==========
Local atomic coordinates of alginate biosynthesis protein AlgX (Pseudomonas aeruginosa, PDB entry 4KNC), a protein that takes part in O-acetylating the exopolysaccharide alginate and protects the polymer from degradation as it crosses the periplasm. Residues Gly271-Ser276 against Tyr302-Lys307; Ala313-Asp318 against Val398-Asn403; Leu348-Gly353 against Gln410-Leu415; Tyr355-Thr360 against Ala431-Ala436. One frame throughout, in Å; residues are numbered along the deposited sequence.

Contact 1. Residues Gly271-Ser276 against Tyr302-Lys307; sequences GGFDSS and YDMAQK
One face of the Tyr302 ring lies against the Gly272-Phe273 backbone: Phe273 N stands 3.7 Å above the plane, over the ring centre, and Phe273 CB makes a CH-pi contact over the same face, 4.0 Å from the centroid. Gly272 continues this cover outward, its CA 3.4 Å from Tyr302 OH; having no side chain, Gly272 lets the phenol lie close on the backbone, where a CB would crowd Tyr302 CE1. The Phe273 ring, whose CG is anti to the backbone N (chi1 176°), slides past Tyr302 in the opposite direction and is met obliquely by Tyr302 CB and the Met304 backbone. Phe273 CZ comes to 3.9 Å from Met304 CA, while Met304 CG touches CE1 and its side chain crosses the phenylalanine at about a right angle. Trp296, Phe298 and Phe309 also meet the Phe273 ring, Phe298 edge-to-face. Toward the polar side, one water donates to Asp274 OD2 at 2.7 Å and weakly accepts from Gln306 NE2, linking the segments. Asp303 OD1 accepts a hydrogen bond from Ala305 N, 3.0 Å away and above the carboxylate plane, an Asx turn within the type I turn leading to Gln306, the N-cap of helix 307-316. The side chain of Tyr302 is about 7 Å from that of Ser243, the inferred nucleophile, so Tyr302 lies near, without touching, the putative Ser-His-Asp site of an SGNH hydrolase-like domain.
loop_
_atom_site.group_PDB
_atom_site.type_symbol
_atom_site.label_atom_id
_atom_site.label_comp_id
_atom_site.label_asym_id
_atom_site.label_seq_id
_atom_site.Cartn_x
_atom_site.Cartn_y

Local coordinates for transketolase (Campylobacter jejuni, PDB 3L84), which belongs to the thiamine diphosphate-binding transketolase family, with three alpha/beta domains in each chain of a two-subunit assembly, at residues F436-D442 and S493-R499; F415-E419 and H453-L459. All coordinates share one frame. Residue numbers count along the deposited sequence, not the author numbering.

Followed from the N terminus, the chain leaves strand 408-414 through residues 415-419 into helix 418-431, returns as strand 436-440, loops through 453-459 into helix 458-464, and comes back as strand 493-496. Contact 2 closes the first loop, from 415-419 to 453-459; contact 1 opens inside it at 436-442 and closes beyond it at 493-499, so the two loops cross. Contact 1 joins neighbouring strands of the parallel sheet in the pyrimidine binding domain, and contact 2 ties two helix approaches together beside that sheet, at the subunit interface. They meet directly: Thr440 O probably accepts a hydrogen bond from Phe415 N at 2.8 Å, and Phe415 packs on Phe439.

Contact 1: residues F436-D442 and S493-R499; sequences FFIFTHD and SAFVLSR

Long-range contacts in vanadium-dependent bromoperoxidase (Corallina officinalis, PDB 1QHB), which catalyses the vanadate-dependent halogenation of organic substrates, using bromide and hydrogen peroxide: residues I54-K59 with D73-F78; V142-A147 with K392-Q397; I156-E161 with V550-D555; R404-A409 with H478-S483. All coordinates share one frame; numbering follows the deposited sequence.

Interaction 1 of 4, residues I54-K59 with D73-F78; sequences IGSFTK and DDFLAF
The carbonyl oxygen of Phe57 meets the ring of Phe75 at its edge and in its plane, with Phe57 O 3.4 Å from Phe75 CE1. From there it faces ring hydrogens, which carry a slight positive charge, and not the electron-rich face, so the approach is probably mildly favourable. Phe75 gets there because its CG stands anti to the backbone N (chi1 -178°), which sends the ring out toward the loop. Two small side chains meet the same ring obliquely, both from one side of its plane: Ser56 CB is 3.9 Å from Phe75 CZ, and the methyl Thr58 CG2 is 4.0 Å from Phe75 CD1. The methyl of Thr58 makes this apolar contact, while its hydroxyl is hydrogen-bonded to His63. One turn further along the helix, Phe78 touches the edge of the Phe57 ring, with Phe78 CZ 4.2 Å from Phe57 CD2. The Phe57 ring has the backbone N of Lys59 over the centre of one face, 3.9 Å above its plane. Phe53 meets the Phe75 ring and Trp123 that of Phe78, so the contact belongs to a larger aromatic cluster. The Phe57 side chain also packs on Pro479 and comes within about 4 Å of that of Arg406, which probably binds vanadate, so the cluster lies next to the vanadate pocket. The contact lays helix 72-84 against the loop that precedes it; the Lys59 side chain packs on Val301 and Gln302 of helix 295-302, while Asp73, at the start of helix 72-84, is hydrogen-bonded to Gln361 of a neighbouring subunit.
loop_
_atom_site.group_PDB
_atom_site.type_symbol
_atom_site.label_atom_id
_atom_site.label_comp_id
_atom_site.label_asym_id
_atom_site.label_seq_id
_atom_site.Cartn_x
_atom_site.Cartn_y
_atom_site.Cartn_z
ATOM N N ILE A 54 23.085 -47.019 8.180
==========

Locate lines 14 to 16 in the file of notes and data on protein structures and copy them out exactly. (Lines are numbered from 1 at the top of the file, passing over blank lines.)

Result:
Followed from the N terminus, the chain leaves strand 408-414 through residues 415-419 into helix 418-431, returns as strand 436-440, loops through 453-459 into helix 458-464, and comes back as strand 493-496. Contact 2 closes the first loop, from 415-419 to 453-459; contact 1 opens inside it at 436-442 and closes beyond it at 493-499, so the two loops cross. Contact 1 joins neighbouring strands of the parallel sheet in the pyrimidine binding domain, and contact 2 ties two helix approaches together beside that sheet, at the subunit interface. They meet directly: Thr440 O probably accepts a hydrogen bond from Phe415 N at 2.8 Å, and Phe415 packs on Phe439.

Contact 1: residues F436-D442 and S493-R499; sequences FFIFTHD and SAFVLSR

Long-range contacts in vanadium-dependent bromoperoxidase (Corallina officinalis, PDB 1QHB), which catalyses the vanadate-dependent halogenation of organic substrates, using bromide and hydrogen peroxide: residues I54-K59 with D73-F78; V142-A147 with K392-Q397; I156-E161 with V550-D555; R404-A409 with H478-S483. All coordinates share one frame; numbering follows the deposited sequence.